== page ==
Be aware! Hypertension, diabetes have hit the epidemic button in Odisha

Express News Service

BHUBANESWAR: Keep aside Covid for a moment, hypertension and diabetes have assumed epidemic proportions in Odisha with long-term impact on health and well-being of the population. The latest National Family Health Survey (NFHS) has revealed alarming statistics on hypertension and diabetes prevalence in the State as one in every four men and one in every five women in Odisha have elevated blood pressure and taking medicine to control it, while almost 17 per cent men and 14 National Family Health Survey women of 15 years and above have high blood sugar and on medication.

The survey found 25.6 per cent men and 22.4 per cent women aged above 15 years have high BP. It is more prevalent in urban areas with 29.3 pc men and 24.5 women suffering from the disease as compared to 24.9 per cent and 21.9 per cent respectively in rural pockets. Around 6.1 per cent men and 5.6 per cent women have severely elevated BP and another 16.8 per cent men and 12.9 per cent women have mildly elevated blood pressure which may subsequently add to the population having hypertension if not controlled.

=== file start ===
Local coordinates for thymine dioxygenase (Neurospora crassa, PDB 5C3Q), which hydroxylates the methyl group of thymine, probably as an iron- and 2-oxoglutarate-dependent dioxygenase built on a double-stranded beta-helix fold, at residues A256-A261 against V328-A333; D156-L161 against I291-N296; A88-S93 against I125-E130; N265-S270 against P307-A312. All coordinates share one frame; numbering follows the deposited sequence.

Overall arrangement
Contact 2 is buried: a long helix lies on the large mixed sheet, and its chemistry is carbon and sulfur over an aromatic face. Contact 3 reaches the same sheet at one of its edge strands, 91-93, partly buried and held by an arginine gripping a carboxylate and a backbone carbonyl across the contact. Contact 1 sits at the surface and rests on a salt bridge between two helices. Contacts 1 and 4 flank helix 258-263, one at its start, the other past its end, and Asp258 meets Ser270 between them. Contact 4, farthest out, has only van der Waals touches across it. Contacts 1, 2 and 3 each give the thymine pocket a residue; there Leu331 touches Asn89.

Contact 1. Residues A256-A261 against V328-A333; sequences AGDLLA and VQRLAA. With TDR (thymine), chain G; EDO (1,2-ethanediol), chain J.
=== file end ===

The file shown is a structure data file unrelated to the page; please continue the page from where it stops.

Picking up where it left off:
Similar to hypertension, men have a higher risk of incidence of diabetes when compared with women. While 8.7 per cent men and 6.6 per cent women have very high blood sugar levels despite being treated, another 7.3 per cent men and 6.5 per cent women have high sugar level but not taking medicine. Of the 131 key indicators surveyed in the State, hypertension and blood sugar level were included for the first time. 

The share of population affected with the diseases in Odisha is above the national average as 24 per cent men and 21.3 per cent women have high BP and 15.6 per cent men and 13.5 pc women are highly diabetic in the country.  
Health experts said non-communicable diseases (NCDs) like hypertension and diabetes are lifelong illnesses that adversely affect the quality of life. As the State is still unable to control child malnutrition and anaemia, the rise of NCDs will further add to the economic burden.

Dr Manas Pradhan, assistant professor of Mumbai-based International Institute for Population Sciences (IIPS) that conducted the survey said compared to the women population, a higher proportion of men have both high and very high blood sugar levels and blood pressure and the trend is consistent across the districts.

“Early identification, treatment and management as well as healthy behaviour including diet and physical activity can only reduce the burden of these diseases. As the lifestyle ailments like diabetes and hypertension act as comorbidities for Covid-19, those may compound the health issues further in case third wave hits,” he warned.

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